Then iterate this operation with a1 taking the place of x and g1 taking the place of y. In this way, two sequences (an) and (gn) are defined:
These two sequences converge to the same number, which is the arithmetic–geometric mean of x and y; it is denoted by M(x, y), or sometimes by agm(x, y).
This can be used for algorithmic purposes as in the AGM method, which makes it possible to construct fast algorithms for calculation of exponential and trigonometric functions, and some mathematical constants and in particular, to quickly compute .
To find the arithmetic–geometric mean of a0 = 24 and g0 = 6, first calculate their arithmetic mean and geometric mean, thus:
and then iterate as follows:
The first five iterations give the following values:
n an gn 0 24 6 1 15 12 2 13.5 13.416407864998738178455042… 3 13.458203932499369089227521… 13.458139030990984877207090… 4 13.458171481745176983217305… 13.458171481706053858316334… 5 13.458171481725615420766820… 13.458171481725615420766806…
As can be seen, the number of digits in agreement (underlined) approximately doubles with each iteration. The arithmetic–geometric mean of 24 and 6 is the common limit of these two sequences, which is approximately 13.4581714817256154207668131569743992430538388544.
The geometric mean of two positive numbers is never bigger than the arithmetic mean (see inequality of arithmetic and geometric means); as a consequence, (gn) is an increasing sequence, (an) is a decreasing sequence, and gn ≤ M(x, y) ≤ an. These are strict inequalities if x ≠ y.
M(x, y) is thus a number between the geometric and arithmetic mean of x and y; it is also between x and y.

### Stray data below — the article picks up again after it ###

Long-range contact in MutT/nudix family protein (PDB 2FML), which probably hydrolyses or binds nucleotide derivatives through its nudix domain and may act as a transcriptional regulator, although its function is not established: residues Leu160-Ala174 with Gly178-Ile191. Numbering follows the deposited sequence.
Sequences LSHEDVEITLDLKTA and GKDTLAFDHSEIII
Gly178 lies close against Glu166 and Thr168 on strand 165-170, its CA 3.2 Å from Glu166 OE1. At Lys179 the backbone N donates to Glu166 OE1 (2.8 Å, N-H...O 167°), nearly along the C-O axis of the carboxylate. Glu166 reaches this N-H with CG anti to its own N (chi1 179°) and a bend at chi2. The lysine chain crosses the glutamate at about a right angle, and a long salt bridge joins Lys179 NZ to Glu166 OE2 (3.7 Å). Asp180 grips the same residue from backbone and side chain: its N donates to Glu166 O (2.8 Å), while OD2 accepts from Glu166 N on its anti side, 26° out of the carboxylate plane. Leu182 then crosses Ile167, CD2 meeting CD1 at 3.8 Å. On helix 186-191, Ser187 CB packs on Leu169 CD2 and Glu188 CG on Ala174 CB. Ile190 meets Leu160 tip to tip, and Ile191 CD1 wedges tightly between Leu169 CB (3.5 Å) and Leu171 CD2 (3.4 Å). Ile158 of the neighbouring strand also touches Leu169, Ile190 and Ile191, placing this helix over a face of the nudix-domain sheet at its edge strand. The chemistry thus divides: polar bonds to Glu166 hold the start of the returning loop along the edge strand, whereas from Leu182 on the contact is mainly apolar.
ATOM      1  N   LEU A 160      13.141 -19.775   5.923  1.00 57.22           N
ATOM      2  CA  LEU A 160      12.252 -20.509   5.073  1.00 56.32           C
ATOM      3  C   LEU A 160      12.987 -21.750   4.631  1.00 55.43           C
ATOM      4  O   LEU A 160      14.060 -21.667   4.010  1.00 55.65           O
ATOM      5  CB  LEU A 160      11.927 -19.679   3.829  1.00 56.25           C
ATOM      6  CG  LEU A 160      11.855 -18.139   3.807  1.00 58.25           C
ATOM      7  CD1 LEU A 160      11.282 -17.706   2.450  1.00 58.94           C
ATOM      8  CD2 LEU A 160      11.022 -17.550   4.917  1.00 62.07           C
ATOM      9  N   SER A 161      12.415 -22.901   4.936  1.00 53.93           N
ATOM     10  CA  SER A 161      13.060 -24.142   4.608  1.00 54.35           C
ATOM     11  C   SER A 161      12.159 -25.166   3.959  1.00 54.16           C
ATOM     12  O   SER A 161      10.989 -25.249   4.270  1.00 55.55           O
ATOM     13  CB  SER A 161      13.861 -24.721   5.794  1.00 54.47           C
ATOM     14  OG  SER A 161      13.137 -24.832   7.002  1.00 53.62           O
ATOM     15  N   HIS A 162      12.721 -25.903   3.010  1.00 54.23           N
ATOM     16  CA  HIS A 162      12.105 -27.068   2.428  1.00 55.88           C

If r ≥ 0, then M(rx,ry) = r M(x,y).
There is an integral-form expression for M(x,y):
where K(k) is the complete elliptic integral of the first kind:
Indeed, since the arithmetic–geometric process converges so quickly, it provides an efficient way to compute elliptic integrals via this formula. In engineering, it is used for instance in elliptic filter design.
The geometric–harmonic mean can be calculated by an analogous method, using sequences of geometric and harmonic means. The arithmetic–harmonic mean can be similarly defined, but takes the same value as the geometric mean.
The arithmetic–geometric mean can be used to compute logarithms and complete elliptic integrals of the first kind. A modified arithmetic–geometric mean (MAGM) can be used to efficiently compute complete elliptic integrals of the second kind. Both AGM and MAGM turn out being special cases of the generalized arithmetic–geometric mean (GAGM).
Proof of existence
From inequality of arithmetic and geometric means we can conclude that:
that is, the sequence gn is nondecreasing.
Furthermore, it is easy to see that it is also bounded above by the larger of x and y (which follows from the fact that both arithmetic and geometric means of two numbers both lie between them). Thus by the monotone convergence theorem the sequence is convergent, so there exists a g such that:
However, we can also see that:
Proof of the integral-form expression
This proof is given by Gauss. Let
Changing the variable of integration to , where
Thus, we have
The last equality comes from observing that .
Finally, we obtain the desired result
have the same limit:
the arithmetic–geometric mean.
The number π
which can be computed without loss of precision using
Complete elliptic integral K(α)
At the same time, if we take
where K(α) is a complete elliptic integral
Using this property of the AGM and also the ascending transformations of Landen, Richard Brent suggested the first AGM algorithms for fast evaluation of elementary transcendental functions (ex, cos x, sin x). Subsequently, many authors went on to study the use of the AGM algorithms, see, for example, the book Pi and the AGM by Jonathan and Peter Borwein.
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